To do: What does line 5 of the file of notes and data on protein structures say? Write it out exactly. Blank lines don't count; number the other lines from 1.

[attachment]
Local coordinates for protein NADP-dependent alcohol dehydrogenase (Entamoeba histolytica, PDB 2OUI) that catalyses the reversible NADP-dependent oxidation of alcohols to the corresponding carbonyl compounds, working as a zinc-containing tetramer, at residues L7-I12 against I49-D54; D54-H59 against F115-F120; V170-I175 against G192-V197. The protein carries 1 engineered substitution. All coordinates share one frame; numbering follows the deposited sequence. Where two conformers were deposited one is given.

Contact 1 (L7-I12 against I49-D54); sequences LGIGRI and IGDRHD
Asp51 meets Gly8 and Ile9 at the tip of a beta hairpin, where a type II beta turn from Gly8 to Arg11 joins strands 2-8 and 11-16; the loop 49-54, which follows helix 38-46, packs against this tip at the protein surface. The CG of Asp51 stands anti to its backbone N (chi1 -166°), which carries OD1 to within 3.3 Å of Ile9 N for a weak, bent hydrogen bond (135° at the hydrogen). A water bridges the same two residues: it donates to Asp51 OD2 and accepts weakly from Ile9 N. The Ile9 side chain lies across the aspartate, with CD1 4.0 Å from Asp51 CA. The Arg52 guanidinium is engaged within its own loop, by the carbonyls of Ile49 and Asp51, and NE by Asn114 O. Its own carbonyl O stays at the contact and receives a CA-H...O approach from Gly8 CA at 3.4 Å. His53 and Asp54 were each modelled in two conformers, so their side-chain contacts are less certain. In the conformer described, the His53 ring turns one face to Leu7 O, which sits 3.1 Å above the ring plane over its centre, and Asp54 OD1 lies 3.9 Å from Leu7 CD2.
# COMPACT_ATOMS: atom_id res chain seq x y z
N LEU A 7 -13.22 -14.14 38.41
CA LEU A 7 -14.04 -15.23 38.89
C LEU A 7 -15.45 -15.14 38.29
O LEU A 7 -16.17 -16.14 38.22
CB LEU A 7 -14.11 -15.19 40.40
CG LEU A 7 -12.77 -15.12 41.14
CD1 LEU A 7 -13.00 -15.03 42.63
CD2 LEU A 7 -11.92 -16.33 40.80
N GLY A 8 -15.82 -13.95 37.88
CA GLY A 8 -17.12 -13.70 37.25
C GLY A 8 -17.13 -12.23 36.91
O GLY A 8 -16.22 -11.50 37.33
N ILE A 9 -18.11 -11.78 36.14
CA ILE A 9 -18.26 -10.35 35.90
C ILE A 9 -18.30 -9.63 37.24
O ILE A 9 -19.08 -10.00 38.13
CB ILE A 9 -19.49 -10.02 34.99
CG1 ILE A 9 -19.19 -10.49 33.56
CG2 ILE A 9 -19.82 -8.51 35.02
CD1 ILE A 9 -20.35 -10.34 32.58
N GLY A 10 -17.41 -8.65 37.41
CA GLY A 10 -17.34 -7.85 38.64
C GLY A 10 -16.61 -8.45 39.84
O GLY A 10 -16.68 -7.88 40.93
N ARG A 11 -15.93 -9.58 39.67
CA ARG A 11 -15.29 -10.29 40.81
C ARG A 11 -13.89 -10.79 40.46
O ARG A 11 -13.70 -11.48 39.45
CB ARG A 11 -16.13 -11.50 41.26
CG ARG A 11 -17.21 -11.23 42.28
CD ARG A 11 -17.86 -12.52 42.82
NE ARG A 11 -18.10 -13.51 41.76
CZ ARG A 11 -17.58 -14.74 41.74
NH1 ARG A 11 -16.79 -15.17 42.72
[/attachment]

N LEU A 7 -13.22 -14.14 38.41